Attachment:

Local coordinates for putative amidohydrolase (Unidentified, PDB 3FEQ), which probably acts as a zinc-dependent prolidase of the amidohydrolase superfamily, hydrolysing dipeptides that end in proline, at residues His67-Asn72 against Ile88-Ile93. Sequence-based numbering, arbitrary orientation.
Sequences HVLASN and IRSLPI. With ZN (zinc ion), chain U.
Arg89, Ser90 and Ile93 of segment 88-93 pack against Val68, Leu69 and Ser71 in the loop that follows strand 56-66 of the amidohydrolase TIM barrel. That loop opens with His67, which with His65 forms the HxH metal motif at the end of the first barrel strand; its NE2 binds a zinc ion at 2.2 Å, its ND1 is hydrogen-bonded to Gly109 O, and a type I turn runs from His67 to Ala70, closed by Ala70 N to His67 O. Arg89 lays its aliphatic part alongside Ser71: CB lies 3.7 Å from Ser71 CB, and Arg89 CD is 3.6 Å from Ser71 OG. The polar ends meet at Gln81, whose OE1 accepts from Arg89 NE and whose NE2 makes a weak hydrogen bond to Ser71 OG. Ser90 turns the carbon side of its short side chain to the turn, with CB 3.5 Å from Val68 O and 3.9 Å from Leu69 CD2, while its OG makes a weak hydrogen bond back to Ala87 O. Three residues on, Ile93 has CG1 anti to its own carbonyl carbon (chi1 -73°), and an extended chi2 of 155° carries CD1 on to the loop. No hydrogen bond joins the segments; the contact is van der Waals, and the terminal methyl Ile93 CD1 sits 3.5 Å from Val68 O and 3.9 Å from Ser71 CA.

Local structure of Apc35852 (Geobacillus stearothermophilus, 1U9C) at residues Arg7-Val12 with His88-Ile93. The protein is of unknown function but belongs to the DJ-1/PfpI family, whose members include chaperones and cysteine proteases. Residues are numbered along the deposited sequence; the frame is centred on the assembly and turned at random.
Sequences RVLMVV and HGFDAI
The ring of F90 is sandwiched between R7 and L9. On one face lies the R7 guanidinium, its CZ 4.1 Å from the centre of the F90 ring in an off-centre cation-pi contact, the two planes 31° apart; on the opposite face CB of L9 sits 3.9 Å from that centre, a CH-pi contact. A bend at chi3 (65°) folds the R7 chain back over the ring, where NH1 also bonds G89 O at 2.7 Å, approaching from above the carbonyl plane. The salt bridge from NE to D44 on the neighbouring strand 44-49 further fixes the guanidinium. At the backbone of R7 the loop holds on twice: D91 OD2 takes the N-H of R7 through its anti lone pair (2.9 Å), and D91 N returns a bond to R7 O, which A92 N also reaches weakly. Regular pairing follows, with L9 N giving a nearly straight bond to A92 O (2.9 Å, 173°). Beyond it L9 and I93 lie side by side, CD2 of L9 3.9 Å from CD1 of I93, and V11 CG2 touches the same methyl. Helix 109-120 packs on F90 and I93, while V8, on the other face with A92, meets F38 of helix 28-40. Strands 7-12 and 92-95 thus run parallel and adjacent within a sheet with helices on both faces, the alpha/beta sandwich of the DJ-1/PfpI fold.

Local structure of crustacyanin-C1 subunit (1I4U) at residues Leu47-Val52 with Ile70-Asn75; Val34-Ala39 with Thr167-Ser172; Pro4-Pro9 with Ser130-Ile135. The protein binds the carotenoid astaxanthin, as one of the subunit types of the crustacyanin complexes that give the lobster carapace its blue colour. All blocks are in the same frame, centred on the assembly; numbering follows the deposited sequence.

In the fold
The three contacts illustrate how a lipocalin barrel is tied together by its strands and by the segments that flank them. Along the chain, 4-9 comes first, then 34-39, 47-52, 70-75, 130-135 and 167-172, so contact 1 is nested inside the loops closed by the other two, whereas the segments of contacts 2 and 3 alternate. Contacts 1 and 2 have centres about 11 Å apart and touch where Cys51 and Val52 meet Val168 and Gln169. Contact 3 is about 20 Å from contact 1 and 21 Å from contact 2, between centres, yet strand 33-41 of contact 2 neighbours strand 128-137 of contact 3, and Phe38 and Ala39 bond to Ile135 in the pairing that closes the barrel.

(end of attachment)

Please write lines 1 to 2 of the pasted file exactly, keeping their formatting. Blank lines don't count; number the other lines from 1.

Local coordinates for putative amidohydrolase (Unidentified, PDB 3FEQ), which probably acts as a zinc-dependent prolidase of the amidohydrolase superfamily, hydrolysing dipeptides that end in proline, at residues His67-Asn72 against Ile88-Ile93. Sequence-based numbering, arbitrary orientation.
Sequences HVLASN and IRSLPI. With ZN (zinc ion), chain U.